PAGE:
Wayback Wednesday is a series featuring historical figures with a record of military service and a connection to the Arts.
This week features Robert “Bob” Ross painter and airman.
Imagine yourself as a recently discharged airman circa 1983. Having enlisted in 1980 you’ve completed your 36 months of service, and while you are proud to have served you are also delighted to be a civilian once again. In particular, on this Sunday, you are thrilled to be watching a ball game with friends, food, and beer. You only have to find the right station on the TV for the game. As you twist the heavy nob on your set, clunking past static and stations, a face appears that stops your sojourn through the numbers. The halo of permed hair is different, as are the civilian clothes and easy smile, but there’s no doubt about it. The man on the screen, talking about “happy little clouds” is Bob ‘Bust’em up Bobby’ Ross. Your old sergeant and tour guide to hell.
Robert Norman Ross was born in Daytona Beach Florida on October 29, 1942. At age 18, he enlisted in the Air Force and was trained as a medical records specialist. Over the next 20 years, he rose through the ranks to Master Sergeant. Towards the end of his career, he found himself posted as first sergeant at Eielson Air Force Base near Fairbanks Alaska. Ross later stated it was the first time he had seen snow. Coming across such cold climes late in life Ross could have been forgiven for developing a distaste for his new posting, but instead, he quickly fell under the spell of the dramatic Alaskan landscape. After attending an art class at the Anchorage USO, Ross also fell under the spell of painting. This was despite some frustration with the teachers initially available to him, who were more interested in the philosophy of painting and abstract art. Per Ross, “They’d tell you what makes a tree, but they wouldn’t tell you how to paint a tree.”
While working part-time as a bartender on the side, Ross came across a PBS tv show called The Magic of Oil Painting hosted by Bill Alexander. Alexander used a quick-painting method called ‘alla prima’ (first attempt) or ‘wet on wet’ that allowed him to finish an oil painting in 30 minutes. This suited Ross’s personality and philosophy perfectly, and he quickly adopted this new style. During short breaks during the day, he would paint landscapes and gold rush themed scenes on the backs of replica gold-mining pans. Eventually, in 1981 Ross found himself making more from his painting than he did with the Air Force and opted to retire, heading back to Florida to study and work with Bill Alexander. In his time in the Air Force, Ross had often been “the guy who makes you scrub the latrine, the guy who makes you make your bed, the guy who screams at you for being late to work”. He decided he wasn’t going to yell again. Ever.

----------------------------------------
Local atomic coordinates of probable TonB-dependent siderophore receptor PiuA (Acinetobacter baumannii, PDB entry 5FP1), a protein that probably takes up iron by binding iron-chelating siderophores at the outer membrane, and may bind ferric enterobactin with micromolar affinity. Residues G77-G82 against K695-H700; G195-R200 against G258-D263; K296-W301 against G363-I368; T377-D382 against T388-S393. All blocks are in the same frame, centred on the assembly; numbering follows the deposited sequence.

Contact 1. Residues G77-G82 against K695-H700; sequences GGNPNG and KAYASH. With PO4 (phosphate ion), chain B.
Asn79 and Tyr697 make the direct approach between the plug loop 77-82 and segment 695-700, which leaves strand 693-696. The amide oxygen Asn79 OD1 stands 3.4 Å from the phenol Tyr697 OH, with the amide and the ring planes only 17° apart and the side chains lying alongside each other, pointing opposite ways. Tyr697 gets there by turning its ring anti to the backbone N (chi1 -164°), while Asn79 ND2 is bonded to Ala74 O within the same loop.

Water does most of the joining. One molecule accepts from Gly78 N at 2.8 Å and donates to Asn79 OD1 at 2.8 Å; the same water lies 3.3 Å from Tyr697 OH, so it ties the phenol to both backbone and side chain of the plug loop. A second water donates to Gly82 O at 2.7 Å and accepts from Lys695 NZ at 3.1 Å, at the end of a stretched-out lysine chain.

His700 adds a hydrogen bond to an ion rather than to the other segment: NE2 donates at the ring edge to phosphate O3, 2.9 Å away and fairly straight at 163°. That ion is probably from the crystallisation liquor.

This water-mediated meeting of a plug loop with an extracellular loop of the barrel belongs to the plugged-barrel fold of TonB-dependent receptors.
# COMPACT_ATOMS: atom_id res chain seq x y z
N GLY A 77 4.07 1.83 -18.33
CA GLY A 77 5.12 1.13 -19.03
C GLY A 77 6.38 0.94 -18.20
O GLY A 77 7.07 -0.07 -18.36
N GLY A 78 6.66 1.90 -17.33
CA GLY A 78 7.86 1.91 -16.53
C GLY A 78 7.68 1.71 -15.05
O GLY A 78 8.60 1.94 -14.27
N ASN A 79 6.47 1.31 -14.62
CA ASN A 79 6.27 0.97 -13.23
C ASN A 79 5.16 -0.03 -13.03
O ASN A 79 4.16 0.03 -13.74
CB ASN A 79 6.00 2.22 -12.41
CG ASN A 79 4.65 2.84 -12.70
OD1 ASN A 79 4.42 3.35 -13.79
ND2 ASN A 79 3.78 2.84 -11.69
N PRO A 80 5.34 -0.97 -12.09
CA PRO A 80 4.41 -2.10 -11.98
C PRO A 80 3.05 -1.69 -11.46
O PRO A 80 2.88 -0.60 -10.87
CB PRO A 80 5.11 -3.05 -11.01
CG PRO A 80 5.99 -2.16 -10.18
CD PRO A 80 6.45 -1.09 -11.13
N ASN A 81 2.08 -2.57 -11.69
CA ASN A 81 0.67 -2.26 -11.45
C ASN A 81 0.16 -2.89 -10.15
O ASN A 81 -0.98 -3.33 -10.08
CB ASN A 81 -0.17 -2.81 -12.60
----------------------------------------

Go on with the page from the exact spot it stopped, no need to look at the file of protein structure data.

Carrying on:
Ross’s wife Jane and several friends of the family convinced him he could succeed on his own in the painting business, and he parted ways with Alexander to start his own art supply company. At first, the going was slow; then, Ross got his big chance. Alexander was stepping back from his show on PBS, and the search was on for a new quick-painter to fill the niche. The Joy of Painting launched in 1983, first airing on the East Coast and the next year nationwide. The prolific Ross would go on to film 31 seasons, each of 13 episodes, over the next 11 years. The show would win 3 Emmys along the way and make Ross enough of an icon that he reluctantly chose to stick with the permed hairstyle he came to dislike because it had become a key part of his trademark. Each show, all filmed in a studio in Muncie, Indiana after the first season, was filmed in real-time with only two cameras. One medium shot, one close up. Ross became known for his calm and deliberate narrative style, and phrases such as ‘happy little clouds/trees’ inspired in part by Alexander and The Magic of Painting. He ended each episode with a variation of “… so from all of us here I’d like to wish you happy painting, and God bless, my friend …”
In the early ’90s at the peak of his fame, Ross was everywhere in pop culture making guest appearances on popular talk shows, on children’s programming (with Bill Nye and Elmo), and at the Grand Ol’ Oprey on stage with some of the Country Western musicians he loved. Sadly, his time was cut short by lymphoma, of which he died in 1995. By his own estimate, he had created in excess of 30,000 paintings.
The rise of the Internet has provided Bob Ross with an adventurous afterlife. His quick style proved perfect for YouTube and video sites such as Twitch that focus on live art, leading to an enduring interest and fame that lasts to this day. Enough so for the Smithsonian to take on the work of archiving a selection of his pictures and items from his show.
Bob Ross dedicated the first episodes of the first and second seasons of The Joy of Painting to his mentor Bill Alexander, saying “I feel as though he gave me a precious gift, and I’d like to share that gift with you.” He continues to share that gift today, a man who helped make his country both a bit safer and a bit happier and more beautiful. Today on #waybackwednesday we salute Master Sergeant Bob Ross, painter and airman.